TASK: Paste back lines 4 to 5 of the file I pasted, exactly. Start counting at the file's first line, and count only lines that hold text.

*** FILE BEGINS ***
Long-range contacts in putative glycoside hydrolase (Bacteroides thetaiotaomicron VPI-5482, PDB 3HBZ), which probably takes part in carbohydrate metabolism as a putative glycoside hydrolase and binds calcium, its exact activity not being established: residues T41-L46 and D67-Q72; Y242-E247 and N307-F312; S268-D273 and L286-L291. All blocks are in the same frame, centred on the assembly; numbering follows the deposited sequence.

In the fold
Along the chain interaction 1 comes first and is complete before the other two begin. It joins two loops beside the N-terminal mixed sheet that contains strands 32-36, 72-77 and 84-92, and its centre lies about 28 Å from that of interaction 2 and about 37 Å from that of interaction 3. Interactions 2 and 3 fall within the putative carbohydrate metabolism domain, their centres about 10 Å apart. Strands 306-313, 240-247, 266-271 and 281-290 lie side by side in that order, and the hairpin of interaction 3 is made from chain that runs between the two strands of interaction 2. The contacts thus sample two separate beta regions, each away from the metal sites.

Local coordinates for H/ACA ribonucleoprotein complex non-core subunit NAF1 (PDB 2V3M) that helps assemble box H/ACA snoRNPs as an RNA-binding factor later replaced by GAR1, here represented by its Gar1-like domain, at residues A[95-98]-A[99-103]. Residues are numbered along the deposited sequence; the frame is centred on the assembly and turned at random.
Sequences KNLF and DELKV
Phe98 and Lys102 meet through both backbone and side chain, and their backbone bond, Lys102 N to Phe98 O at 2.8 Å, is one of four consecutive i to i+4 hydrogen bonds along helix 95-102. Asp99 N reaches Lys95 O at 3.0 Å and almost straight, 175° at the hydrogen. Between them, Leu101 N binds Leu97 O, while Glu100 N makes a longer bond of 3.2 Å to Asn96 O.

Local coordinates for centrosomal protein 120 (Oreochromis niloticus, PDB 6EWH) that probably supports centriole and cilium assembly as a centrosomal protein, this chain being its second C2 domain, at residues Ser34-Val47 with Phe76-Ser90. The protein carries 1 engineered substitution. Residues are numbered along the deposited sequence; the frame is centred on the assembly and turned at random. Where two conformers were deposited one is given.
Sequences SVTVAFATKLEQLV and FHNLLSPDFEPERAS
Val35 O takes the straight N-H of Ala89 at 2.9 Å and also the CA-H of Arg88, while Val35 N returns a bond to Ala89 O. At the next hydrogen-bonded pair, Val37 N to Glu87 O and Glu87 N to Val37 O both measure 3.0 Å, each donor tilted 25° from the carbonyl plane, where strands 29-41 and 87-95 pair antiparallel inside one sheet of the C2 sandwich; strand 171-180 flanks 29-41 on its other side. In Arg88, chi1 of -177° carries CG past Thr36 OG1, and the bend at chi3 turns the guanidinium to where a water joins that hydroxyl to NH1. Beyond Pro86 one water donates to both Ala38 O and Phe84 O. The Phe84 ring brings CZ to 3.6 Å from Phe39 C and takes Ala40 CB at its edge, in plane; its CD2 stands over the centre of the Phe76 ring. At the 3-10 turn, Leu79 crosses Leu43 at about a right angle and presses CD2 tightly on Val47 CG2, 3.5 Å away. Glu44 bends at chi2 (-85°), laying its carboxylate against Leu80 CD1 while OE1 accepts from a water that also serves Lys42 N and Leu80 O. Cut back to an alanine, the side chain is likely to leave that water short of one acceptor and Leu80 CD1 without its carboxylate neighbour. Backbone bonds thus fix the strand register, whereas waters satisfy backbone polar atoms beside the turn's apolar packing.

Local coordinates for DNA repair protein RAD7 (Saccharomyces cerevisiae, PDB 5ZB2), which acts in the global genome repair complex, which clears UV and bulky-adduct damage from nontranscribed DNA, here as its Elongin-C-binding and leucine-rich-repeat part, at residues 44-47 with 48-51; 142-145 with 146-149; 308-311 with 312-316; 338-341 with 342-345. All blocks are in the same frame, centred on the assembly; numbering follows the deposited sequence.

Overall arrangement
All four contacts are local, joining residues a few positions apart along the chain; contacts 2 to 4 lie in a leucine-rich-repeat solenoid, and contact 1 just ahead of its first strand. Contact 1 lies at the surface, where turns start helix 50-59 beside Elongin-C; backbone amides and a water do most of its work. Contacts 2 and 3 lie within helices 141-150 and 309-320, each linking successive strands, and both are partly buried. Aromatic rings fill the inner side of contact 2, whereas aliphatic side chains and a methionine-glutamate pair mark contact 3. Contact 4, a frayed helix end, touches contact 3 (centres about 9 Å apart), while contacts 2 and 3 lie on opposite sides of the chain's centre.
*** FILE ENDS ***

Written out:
Local coordinates for H/ACA ribonucleoprotein complex non-core subunit NAF1 (PDB 2V3M) that helps assemble box H/ACA snoRNPs as an RNA-binding factor later replaced by GAR1, here represented by its Gar1-like domain, at residues A[95-98]-A[99-103]. Residues are numbered along the deposited sequence; the frame is centred on the assembly and turned at random.
Sequences KNLF and DELKV